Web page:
• bind()

The bind() method creates a new function which when invoked, assigns the provided values to this.

Take a look at the snippet below -

function foo(spellOne, spellTwo) {
  alert(`${this.name} cast the spells ${spellOne} and ${spellTwo}`);
}

let wizard = {
  name: 'Ron Weasley'
};

let castSpell = foo.bind(wizard, 'Expelliarmus', 'Slugulus Eructo');

castSpell();
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Here, we are using bind() to be referenced by the variable castSpell, which can then be invoked as a normal function call.

The advantages of using bind() are that -

  • We are explicitly binding the foo() method to the instance castSpell such that this of foo() is now bound to castSpell
  • Even though the wizard object does not have castSpell as its property, because we are using bind(), wizard now recognises castSpell as its method

bind() returns a new function reference that we can call anytime we want in future.

4. new Binding

new binding is used specifically for constructor functions. Take a look below -

function Wizard(name, spell) {
  this.name = name;
  this.spell = spell;
  this.intro = function() {
    if(this.name === 'Hermione') {
    alert(`The witch ${this.name} cast the spell ${this.spell}`);
    } else {
    alert(`The wizard ${this.name} cast the spell ${this.spell}`);
    } 
  }
}

let hermione = new Wizard('Hermione', 'Occulus Reparo');
let ronald = new Wizard('Ronald', 'Slugulus Erecto');
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Constructor functions are special functions that are used to create new objects. The use of new keyword means that we are creating a new object (or instance) of the (constructor) function.

Whenever new is used before any constructor function (name with the Capitalized convention followed), the JS engine undertands that this inside the function will always point to the empty object created by new.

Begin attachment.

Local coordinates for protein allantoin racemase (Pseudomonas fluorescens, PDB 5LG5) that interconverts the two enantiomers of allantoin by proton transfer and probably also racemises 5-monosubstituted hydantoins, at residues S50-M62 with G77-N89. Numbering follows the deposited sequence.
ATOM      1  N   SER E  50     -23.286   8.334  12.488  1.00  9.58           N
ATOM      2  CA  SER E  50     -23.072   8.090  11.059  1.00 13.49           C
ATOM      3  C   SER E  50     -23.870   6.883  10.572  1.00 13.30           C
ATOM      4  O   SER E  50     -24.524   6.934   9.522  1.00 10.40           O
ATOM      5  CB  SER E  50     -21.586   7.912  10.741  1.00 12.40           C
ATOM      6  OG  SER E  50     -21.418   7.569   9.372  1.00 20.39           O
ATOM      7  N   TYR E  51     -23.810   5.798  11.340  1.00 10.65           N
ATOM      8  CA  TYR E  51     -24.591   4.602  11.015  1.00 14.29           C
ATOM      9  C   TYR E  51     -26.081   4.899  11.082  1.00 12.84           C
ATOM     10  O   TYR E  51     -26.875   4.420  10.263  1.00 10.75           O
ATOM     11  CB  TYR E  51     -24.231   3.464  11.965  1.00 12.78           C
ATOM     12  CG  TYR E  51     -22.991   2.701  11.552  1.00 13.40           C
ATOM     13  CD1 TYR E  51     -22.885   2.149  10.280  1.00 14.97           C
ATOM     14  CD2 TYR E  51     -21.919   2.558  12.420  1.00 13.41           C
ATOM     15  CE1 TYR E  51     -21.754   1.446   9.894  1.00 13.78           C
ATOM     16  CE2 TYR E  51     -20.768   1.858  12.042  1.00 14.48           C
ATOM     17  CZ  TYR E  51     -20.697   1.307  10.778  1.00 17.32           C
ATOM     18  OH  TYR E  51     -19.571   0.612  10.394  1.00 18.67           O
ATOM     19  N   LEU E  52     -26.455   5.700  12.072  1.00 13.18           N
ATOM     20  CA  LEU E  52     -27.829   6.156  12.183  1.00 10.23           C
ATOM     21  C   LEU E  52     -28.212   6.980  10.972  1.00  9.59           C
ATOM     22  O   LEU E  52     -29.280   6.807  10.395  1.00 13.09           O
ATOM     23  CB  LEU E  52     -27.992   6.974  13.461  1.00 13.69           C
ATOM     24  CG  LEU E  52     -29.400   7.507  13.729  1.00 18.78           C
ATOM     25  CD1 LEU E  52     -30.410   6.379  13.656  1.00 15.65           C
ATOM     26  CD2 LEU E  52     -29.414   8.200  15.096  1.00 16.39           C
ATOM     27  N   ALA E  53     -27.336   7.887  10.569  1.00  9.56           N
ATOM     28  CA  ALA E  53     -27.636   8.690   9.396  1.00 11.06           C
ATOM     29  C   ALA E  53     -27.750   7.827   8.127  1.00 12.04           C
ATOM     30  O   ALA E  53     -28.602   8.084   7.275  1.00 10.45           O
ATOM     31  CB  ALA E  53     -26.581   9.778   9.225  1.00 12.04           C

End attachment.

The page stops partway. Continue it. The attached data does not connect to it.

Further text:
5. HTML Element Event Binding

this can be used to bind the values of specific events or elements in HTML.

Take a look at this example -

<button 
class ="this-one"
onclick="console.log(this)">
this One
</button>
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In this case, this will always bind itself to the element where the event happened; in this case, the this-one class button.

The output will be as below -

this-4

Now take a look at this snippet -

<button 
class ="this-two"
onclick="this.style.backgroundColor='orange'">
this Two
</button>
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Here, this is again bound to the button with the class this-two, and the onclick event happens only on that specific button.

Output -

this-5

How about when we call a function within the element?

<button 
class ="this-three"
onclick="changeColor()">
this Three
</button>

<script>
  function changeColor() {
    console.log(this);
  }
</script>
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Note that we are calling the console.log() function along with this.

So, the value of this is as below -

this-6

Here, this points to the global Window object. We can see that Default Binding occurs here since the function changeColor() is called without a prefix.


this is definitely strange. However, the use cases provide us with flexibility to use objects effectively.